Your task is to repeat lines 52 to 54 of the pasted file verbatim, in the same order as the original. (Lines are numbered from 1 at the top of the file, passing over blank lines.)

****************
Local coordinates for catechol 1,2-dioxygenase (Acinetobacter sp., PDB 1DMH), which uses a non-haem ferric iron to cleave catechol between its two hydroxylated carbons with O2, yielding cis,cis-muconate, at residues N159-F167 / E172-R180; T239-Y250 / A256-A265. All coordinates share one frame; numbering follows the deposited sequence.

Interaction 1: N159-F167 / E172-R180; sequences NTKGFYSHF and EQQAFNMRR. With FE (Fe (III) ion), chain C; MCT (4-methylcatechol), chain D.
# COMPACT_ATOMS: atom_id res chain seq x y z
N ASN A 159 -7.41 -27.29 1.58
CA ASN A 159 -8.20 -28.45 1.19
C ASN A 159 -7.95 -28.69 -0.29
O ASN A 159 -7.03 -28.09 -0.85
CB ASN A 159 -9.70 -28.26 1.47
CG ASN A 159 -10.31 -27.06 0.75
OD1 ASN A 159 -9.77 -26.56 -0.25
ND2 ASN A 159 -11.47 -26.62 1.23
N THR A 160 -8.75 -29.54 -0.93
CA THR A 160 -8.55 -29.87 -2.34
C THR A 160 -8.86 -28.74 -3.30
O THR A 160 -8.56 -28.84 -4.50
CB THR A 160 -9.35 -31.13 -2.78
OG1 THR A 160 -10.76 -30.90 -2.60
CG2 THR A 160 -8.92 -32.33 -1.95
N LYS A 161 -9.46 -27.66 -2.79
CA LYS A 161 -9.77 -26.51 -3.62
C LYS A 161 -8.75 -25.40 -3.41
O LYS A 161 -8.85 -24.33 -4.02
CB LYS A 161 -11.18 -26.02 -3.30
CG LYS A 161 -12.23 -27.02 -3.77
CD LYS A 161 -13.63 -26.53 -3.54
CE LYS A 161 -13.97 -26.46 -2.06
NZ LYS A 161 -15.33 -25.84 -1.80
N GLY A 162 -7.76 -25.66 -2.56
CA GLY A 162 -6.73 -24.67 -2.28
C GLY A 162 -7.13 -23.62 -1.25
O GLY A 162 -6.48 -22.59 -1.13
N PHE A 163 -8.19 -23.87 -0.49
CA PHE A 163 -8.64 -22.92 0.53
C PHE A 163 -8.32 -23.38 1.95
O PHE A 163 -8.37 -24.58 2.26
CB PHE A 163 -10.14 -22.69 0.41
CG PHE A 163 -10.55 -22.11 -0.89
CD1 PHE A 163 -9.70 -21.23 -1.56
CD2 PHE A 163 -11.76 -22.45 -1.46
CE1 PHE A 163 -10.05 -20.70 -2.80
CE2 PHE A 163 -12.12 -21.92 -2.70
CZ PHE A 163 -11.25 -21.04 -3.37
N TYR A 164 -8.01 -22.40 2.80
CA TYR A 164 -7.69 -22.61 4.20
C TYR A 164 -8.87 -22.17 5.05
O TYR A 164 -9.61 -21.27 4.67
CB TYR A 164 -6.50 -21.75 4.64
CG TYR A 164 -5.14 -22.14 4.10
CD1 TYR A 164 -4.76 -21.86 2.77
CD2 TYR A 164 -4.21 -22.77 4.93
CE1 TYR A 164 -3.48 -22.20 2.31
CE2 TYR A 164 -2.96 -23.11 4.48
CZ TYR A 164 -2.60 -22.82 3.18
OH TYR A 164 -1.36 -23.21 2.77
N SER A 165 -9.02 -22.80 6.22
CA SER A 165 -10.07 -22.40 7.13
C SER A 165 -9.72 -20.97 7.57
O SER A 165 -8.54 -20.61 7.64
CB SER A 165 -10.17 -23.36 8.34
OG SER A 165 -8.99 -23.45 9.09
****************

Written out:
CE2 TYR A 164 -2.96 -23.11 4.48
CZ TYR A 164 -2.60 -22.82 3.18
OH TYR A 164 -1.36 -23.21 2.77